Menu
The Tech News Blog

Foxconn Probe Uncovers Excessive Overtime, Unsafe Conditions

March 29, 2012

A month-long investigation of Foxconn plants that produce Apple products like the iPhone and iPad uncovered problems with excessive overtime, compensation, unsafe working conditions, and communication.

Auret van Heerden, president and CEO of the Fair Labor Association (FLA), which conducted the probe, said the group "gave Apple's largest supplier the equivalent of a full-body scan" - interviewing 35,500 workers.

That "body scan" - which covered three Foxconn factories at Guanlan, Longhua, and Chengdu over 3,000 hours - uncovered various problems with compensation, long hours, and workplace hazards.

In the last year, all three factories exceeded the FLA code standard of 60 work hours per week, as well as the Chinese limit of 40 hours per week plus 36 hours of overtime per month. Foxconn workers regularly exceeded 60 hours per week, especially during peak production times, when some workers were on duty for more than seven days in a row without the required 24 hours off.

According to the FLA, Foxconn has promised to bring its factories into compliance with standard FLA and Chinese work hours by July 2013. That includes a max of 49 hours per week, including overtime, reducing monthly overtime from 80 to 36 hours.

Given that reduced overtime will result in less pay, the FLA said Foxconn will develop "compensation packages" to make up for it. The company will also hire more workers and build more housing and cafeterias to keep up with production needs.

Overtime
Getting paid for time worked has apparently been a problem, according to the study. Approximately 14 percent of workers have not received the overtime they earned, thanks to an overtime system built on 30-minute increments.

"This means, for example, that 29 minutes of overtime work results in no pay and 58 minutes results in only one unit of overtime pay," the FLA said. "Foxconn committed to pay workers fairly for all overtime as well as work-related meetings outside of regular working hours."

Foxconn will retroactively pay workers who did not receive the correct overtime pay; Foxconn and Apple are conducting an audit to determine how much money that might be.

Money is a main concern, with 64 percent of workers saying they can't make ends meet with their Foxconn earnings. The FLA said in response that it will conduct a cost of living assessment for Shenzhen and Chengdu to see if that's the case.

In a recent update to its Supplier Responsibility website, Apple said that in January, supplier-collected data about 500,000 employees showed that 84 percent complied with its maximum 60-hour work week rule. Last month, that compliance rate increased to 89 percent, and the average employee worked 48 hours per week, Apple said.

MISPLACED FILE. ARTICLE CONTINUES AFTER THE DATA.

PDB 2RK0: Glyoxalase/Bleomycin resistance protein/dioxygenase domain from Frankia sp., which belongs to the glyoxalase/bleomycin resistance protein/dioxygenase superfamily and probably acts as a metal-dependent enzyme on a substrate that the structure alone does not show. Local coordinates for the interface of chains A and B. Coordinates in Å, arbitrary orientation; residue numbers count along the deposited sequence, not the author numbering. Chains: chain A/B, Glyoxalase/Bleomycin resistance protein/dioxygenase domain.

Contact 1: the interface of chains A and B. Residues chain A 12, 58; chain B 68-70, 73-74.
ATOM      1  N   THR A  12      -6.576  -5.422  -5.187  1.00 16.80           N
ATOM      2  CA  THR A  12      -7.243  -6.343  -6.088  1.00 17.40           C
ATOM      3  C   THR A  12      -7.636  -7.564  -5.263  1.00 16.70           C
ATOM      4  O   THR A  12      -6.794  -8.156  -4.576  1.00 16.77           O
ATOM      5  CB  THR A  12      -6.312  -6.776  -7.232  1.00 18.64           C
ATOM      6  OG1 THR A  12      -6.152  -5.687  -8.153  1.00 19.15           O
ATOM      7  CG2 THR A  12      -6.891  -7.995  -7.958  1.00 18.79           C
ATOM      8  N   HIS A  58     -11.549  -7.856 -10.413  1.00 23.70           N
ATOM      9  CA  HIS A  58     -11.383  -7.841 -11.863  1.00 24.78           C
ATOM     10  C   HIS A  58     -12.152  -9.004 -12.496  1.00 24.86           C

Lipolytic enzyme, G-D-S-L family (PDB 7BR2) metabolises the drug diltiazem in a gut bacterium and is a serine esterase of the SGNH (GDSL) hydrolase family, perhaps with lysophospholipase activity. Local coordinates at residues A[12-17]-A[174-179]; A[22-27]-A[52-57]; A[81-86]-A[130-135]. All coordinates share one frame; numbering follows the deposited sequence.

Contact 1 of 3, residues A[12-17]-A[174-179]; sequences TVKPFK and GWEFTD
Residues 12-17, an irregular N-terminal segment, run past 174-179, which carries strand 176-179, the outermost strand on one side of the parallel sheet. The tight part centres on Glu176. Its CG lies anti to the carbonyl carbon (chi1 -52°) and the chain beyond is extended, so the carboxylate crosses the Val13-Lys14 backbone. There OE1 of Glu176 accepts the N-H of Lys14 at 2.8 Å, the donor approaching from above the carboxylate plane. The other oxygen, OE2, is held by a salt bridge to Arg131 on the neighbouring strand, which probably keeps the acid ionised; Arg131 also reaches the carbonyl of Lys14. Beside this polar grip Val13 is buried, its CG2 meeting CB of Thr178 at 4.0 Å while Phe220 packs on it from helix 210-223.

Unsafe Working Conditions
The FLA said that until now, Foxconn only reported injuries that resulted in a production stoppage. More than 43 percent of workers interviewed by the association, however, said they have witnessed an accident at the factories - from injured hands to vehicle crashes. As a result, Foxconn will now report all accidents that result in an injury.

The FLA also identified safety issues like blocked exits, a lack of or faulty protective gear, and missing permits.

About a year after the Chengdu explosion, however, "Foxconn had improved operating procedures, measurement, and documentation to reduce risks related to aluminum dust where Apple products are made," the FLA said.

Bureaucracy
Workers who have problems with conditions at Foxconn often have little recourse. The FLA found that "the union at Foxconn is dominated by management representatives and does not provide true worker representation."

Foxconn has reportedly agreed to allow elections of worker representatives without management interference.

The company will also look into why enrollment in its social security benefit programs is so low, and to ensure that the aforementioned protections are extended to interns as well.

"If implemented, these commitments will significantly improve the lives of more than 1.2 million Foxconn employees and set a new standard for Chinese factories," van Heerden said in a statement.

Apple asked the FLA to conduct audits of Apple's final assembly suppliers, including Foxconn last month. The issue made headlines after a series of articles in the New York Times questioned whether Apple products are manufactured under safe and humane conditions. Concerns about Foxconn, however, have been going on much longer, with reports about worker suicides making news since at least 2010.

Apple CEO Tim Cook said at a recent Goldman Sachs event that Apple cares about every worker. Cook is actually in China at the moment, where he toured a Foxconn factory.



Tagged as: , ,

Cell Phones Televisions Digital Cameras Computers Shop All Electronics